Over 2,000 kilometres later, our summer road trip arrived in the nation’s capital to hand over the keys to the Ottawa Food Bank, which echoed the concerns from across the national network about a sharp spike in need on the frontlines.
Although the Ottawa Food Bank was already serving approximately 44,000 people per month before the beginning of the COVID-19 pandemic, they are now seeing 51,000 folks walk through their doors on a monthly basis, representing a 39 per cent increase in demand.
Thanks to the Ottawa Food Bank’s 8-acre Community Harvest Farm, however, they’re able to ensure that 40 per cent of the food they distribute is fresh. And the food bank is ready to meet the growing demand alongside their supportive network of volunteers, delivery drivers, donors, farmers, community fundraisers, advocates, corporate partners, and member agencies.
Après ça, we arrived dans la belle province du Québec chez Moisson Montreal. Having been in operation since 1984, Moisson Montreal provides food aid to over 300 agencies and community organizations.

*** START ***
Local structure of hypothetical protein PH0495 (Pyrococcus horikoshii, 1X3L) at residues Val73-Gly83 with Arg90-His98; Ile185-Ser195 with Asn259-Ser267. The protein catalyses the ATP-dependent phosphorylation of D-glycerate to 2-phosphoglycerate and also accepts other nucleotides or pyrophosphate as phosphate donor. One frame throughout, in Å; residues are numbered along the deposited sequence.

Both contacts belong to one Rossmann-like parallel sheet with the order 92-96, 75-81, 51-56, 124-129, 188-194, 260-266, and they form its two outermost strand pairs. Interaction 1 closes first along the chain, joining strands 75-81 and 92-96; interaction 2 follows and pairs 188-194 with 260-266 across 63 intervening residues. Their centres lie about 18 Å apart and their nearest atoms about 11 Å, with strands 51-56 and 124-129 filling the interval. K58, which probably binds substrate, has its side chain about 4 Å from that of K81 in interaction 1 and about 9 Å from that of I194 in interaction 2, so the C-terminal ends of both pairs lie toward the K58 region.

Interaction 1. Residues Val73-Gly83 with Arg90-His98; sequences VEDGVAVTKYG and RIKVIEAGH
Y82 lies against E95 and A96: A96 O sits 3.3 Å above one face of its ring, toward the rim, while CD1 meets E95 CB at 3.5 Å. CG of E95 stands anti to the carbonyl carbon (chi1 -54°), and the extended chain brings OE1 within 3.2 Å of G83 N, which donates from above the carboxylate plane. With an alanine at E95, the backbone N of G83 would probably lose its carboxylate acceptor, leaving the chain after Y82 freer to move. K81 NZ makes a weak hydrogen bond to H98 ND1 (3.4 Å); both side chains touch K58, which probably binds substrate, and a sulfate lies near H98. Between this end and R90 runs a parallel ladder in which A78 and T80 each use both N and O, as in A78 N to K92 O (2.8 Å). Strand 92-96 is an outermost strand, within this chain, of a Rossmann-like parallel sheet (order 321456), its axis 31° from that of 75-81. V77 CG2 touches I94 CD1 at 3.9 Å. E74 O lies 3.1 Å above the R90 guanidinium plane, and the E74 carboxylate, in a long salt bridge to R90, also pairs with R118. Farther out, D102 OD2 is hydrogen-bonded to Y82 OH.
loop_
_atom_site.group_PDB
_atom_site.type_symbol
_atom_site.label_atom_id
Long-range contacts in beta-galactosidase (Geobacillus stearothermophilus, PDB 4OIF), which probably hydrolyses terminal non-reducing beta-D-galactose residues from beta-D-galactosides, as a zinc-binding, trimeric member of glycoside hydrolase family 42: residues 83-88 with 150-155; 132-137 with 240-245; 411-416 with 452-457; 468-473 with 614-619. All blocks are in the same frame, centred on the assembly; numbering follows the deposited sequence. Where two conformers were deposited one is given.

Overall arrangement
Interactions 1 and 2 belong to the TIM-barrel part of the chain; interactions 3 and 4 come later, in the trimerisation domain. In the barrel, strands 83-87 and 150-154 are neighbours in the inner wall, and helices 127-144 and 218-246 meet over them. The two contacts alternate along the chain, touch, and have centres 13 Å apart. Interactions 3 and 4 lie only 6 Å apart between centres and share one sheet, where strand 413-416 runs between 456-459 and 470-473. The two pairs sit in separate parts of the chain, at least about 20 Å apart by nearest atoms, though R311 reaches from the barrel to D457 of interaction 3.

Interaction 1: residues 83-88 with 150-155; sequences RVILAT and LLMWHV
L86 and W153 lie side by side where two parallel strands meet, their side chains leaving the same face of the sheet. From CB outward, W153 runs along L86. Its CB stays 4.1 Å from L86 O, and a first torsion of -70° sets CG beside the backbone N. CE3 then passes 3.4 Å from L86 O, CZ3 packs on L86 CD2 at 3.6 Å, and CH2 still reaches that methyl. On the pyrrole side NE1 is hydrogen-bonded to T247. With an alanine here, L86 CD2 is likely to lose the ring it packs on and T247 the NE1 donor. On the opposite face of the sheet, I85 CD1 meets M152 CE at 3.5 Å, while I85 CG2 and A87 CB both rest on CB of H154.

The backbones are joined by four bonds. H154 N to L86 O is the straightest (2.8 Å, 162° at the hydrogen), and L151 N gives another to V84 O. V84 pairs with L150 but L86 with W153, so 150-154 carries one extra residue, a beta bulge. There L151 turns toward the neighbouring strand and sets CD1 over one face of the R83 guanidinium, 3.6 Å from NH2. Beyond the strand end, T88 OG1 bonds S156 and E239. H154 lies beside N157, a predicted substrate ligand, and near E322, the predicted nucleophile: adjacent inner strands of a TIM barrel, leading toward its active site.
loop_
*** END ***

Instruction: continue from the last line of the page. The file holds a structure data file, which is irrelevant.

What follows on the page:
Moisson Montreal gave us a tour of their impressive warehouse, which includes a facility to prepare and process fresh fruits and vegetables so that they last longer and can be distributed during winter. Thanks to these efforts, they were able to increase their supply of unprocessed fruits and vegetables by more than 45 per cent last year.
Swapping our virtual wheels for virtual wings, we landed in Iqaluit, Nunavut at the Qajuqturvik Community Food Centre. What began as a humble soup kitchen in 2007 now offers emergency food services, cooking classes, summer camps, advocacy initiatives, training, workshops, and more to folks in need across the territory’s largest city.
At Food Banks Canada, we know that the causes of food insecurity, which are poverty and low incomes, are further exacerbated in the north due to the attempted destruction of local food systems by colonial powers. This is why the Qajuqturvik Community Food Centre makes supporting hunters and harvesters a central part of the work they do, while also advocating for policies to address poverty in Nunavummiut.
For instance, the Qajuqturvik Community Food Centre’s pay-what-you-can country food box program helps keep traditional foods, such as Arctic char, ring seal, narwhal and polar bear, affordable while also providing local hunters with a consistent source of income.
After heading out to the Atlantic provinces for the final leg of our road trip, our hosts in P.E.I. at The Upper Room Hospitality Ministry exemplified their name, throwing their doors wide open for a warm welcome. They first began operating in 1984 as a volunteer-run soup kitchen, and now work as a hybrid organization that includes a food bank and provincial association.